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19 December 2013 12:36 pm ,
Vol. 342 ,
Five federally funded optical and radio telescopes in the United States could be forced to shut down over the next 3...
A 2-year budget agreement pushes back the threat of sequestration but leaves scientists still wondering how much money...
After a decade away from physics, Robert Laughlin, a Nobel laureate at Stanford University in Palo Alto, California,...
Computer scientists and others have teamed up to persuade the 117 state parties to the Convention on Certain...
The swine flu pandemic of late 2009 had a peculiar aftereffect in parts of Europe: a spike in children being diagnosed...
After 20 years of trying, researchers have finally convicted massive volcanic eruptions in Siberia as the culprit in...
- 19 December 2013 12:36 pm , Vol. 342 , #6165
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Video: Apes Play Charades
11 August 2010 9:30 am
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Credit: Anne Russon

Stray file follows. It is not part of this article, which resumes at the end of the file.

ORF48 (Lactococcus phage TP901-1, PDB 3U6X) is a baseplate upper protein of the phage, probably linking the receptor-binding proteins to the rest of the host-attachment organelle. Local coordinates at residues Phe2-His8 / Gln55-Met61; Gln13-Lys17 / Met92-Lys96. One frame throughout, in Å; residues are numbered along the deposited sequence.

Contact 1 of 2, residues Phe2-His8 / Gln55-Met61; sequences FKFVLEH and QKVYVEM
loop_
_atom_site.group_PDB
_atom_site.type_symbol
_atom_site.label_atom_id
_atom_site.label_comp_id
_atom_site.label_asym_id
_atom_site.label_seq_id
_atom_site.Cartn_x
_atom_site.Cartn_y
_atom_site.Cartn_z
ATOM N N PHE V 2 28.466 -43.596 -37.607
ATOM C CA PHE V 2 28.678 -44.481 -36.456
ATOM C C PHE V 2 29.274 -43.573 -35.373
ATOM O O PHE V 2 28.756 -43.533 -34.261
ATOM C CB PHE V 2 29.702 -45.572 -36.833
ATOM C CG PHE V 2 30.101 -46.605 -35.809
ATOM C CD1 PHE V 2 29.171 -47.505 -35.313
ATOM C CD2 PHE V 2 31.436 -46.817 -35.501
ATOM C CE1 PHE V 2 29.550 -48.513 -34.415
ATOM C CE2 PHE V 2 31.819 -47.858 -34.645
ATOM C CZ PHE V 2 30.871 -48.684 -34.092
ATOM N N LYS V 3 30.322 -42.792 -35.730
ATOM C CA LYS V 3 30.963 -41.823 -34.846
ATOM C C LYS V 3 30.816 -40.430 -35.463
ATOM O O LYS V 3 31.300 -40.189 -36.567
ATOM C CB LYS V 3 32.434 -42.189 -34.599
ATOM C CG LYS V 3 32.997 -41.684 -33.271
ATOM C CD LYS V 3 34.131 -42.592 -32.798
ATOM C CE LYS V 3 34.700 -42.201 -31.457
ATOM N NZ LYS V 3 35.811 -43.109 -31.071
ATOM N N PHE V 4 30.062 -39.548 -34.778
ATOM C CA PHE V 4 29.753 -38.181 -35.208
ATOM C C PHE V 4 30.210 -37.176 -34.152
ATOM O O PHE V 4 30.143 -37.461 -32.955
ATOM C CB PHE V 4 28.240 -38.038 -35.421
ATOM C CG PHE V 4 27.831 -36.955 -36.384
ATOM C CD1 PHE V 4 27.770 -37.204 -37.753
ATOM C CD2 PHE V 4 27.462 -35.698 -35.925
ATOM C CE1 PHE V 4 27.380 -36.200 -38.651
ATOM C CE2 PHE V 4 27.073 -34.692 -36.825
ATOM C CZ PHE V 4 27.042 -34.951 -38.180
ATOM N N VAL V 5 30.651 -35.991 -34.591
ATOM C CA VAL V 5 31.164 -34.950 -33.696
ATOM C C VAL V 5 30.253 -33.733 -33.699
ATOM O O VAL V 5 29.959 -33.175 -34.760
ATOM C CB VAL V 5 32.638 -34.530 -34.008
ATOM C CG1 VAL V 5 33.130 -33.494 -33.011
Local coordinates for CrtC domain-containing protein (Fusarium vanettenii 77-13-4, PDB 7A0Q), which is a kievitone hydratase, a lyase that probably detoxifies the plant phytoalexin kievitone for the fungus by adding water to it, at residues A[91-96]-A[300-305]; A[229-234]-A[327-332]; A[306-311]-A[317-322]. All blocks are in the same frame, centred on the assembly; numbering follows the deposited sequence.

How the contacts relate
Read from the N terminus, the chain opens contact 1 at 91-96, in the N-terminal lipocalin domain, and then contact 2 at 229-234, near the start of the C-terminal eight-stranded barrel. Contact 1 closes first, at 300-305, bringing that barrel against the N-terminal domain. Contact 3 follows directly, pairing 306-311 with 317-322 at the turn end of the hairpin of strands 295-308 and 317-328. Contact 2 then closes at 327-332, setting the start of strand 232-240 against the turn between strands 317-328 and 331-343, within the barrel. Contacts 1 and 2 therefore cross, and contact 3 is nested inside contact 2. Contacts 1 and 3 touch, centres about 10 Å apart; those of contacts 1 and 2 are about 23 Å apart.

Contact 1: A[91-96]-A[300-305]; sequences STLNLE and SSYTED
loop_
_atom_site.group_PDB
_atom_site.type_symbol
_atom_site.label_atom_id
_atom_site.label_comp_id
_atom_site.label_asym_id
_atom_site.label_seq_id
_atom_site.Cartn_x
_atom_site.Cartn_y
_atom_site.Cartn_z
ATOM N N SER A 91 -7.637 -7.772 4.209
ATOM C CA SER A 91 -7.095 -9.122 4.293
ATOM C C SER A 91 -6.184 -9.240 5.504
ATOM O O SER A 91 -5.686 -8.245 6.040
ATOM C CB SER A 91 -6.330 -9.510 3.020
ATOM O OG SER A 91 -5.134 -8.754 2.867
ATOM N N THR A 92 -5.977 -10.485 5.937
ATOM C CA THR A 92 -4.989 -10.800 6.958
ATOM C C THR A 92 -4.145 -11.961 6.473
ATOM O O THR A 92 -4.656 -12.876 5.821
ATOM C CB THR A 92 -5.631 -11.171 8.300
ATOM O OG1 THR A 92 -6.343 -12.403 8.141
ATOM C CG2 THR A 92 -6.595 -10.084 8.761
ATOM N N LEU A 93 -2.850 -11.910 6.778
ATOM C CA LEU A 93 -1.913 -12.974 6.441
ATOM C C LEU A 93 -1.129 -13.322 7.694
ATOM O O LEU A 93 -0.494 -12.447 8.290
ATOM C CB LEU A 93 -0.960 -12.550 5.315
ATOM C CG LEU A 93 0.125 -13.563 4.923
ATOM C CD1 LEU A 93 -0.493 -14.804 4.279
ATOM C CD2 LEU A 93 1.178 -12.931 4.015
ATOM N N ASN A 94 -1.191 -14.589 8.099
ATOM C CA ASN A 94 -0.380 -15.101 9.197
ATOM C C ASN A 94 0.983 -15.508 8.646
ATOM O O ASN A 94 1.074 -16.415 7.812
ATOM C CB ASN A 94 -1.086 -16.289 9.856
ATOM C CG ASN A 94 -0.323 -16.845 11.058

Who says orangutans can't talk with their hands? By analyzing 20 years of video footage culled from studies in Indonesia, researchers have found that forest-dwelling orangutans can act out words or phrases by gesturing, just like humans do. An orangutan will offer a leaf and mimic wiping something, for example, to get his partner to wipe his head clean with that leaf. And, as seen in this video, orangutans will excitedly swing a stick up and down on top of a coconut to say to a researcher, "Hey human, use your machete to cut up my dinner." The apes even pantomime to trick others: By gesturing that they're having a hard time getting into a termite mound for a snack, an orangutan can get some easy help, the team reports online today in Biology Letters. Scientists already knew that orangutans pantomime in captivity, but showing that they also do it in the wild tells us that they developed this form of communication on their own, and not just by imitating humans.
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